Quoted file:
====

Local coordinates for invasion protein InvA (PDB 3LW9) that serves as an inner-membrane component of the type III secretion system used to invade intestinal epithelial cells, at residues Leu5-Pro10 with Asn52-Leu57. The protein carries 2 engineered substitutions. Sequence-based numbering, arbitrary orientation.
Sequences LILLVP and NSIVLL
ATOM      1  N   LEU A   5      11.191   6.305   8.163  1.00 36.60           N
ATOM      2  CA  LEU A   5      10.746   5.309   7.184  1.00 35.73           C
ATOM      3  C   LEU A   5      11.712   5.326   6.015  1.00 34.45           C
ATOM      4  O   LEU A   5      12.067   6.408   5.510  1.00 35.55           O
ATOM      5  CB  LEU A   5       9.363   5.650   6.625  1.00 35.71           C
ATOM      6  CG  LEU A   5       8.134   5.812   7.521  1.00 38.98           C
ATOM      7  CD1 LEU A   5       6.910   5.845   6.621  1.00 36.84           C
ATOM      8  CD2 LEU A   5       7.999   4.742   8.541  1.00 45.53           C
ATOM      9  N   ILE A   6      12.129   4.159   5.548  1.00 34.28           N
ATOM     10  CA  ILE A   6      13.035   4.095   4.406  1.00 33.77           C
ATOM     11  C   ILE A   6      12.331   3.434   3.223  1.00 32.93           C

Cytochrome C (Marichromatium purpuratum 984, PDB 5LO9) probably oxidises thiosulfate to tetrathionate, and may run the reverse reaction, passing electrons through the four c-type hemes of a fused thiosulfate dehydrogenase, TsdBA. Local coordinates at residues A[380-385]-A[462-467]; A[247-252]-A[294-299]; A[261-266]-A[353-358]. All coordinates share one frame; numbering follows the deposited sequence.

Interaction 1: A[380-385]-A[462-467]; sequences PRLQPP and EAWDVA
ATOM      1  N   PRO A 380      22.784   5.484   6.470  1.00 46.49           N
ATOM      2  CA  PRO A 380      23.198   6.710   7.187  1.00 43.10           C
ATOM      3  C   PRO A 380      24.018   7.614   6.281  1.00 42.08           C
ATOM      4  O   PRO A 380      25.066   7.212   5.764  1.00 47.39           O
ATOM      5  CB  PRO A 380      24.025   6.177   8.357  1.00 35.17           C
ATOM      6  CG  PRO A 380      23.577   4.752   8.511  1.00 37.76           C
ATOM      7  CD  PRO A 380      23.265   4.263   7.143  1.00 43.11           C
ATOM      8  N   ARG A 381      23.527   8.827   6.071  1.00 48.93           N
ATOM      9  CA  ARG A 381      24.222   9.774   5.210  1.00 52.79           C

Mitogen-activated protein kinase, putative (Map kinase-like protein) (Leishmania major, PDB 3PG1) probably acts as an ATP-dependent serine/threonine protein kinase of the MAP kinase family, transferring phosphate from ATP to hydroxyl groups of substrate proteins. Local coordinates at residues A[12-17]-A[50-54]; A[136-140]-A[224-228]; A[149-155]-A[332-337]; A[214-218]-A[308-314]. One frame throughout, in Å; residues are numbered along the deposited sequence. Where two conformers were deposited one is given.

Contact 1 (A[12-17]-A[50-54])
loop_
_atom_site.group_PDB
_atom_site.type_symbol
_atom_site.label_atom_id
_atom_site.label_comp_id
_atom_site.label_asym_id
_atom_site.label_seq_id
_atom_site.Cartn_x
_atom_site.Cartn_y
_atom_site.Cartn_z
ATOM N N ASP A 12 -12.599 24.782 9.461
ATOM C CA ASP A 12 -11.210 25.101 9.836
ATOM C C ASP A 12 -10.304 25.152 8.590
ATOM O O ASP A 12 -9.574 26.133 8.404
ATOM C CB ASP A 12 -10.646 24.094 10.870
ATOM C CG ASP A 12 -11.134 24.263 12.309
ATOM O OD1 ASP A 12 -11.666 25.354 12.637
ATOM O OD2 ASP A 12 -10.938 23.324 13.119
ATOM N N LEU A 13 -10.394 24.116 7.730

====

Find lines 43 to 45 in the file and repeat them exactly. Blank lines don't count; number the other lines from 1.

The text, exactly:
ATOM O OD1 ASP A 12 -11.666 25.354 12.637
ATOM O OD2 ASP A 12 -10.938 23.324 13.119
ATOM N N LEU A 13 -10.394 24.116 7.730